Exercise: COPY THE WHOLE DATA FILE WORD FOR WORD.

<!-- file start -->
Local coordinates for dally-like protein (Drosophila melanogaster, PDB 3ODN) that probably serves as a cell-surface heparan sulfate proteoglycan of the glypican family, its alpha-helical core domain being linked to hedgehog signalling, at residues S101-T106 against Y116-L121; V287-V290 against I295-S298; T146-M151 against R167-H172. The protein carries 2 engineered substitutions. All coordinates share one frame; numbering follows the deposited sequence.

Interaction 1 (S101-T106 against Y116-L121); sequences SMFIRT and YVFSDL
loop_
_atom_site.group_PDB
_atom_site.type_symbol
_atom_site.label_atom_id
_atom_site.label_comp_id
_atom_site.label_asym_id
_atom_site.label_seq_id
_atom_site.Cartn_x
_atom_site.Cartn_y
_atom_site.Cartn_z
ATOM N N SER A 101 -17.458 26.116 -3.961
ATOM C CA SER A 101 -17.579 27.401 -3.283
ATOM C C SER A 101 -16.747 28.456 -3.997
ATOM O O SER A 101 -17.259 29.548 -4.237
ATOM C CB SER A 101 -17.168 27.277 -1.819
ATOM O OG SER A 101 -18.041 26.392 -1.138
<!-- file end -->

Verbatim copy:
Local coordinates for dally-like protein (Drosophila melanogaster, PDB 3ODN) that probably serves as a cell-surface heparan sulfate proteoglycan of the glypican family, its alpha-helical core domain being linked to hedgehog signalling, at residues S101-T106 against Y116-L121; V287-V290 against I295-S298; T146-M151 against R167-H172. The protein carries 2 engineered substitutions. All coordinates share one frame; numbering follows the deposited sequence.

Interaction 1 (S101-T106 against Y116-L121); sequences SMFIRT and YVFSDL
loop_
_atom_site.group_PDB
_atom_site.type_symbol
_atom_site.label_atom_id
_atom_site.label_comp_id
_atom_site.label_asym_id
_atom_site.label_seq_id
_atom_site.Cartn_x
_atom_site.Cartn_y
_atom_site.Cartn_z
ATOM N N SER A 101 -17.458 26.116 -3.961
ATOM C CA SER A 101 -17.579 27.401 -3.283
ATOM C C SER A 101 -16.747 28.456 -3.997
ATOM O O SER A 101 -17.259 29.548 -4.237
ATOM C CB SER A 101 -17.168 27.277 -1.819
ATOM O OG SER A 101 -18.041 26.392 -1.138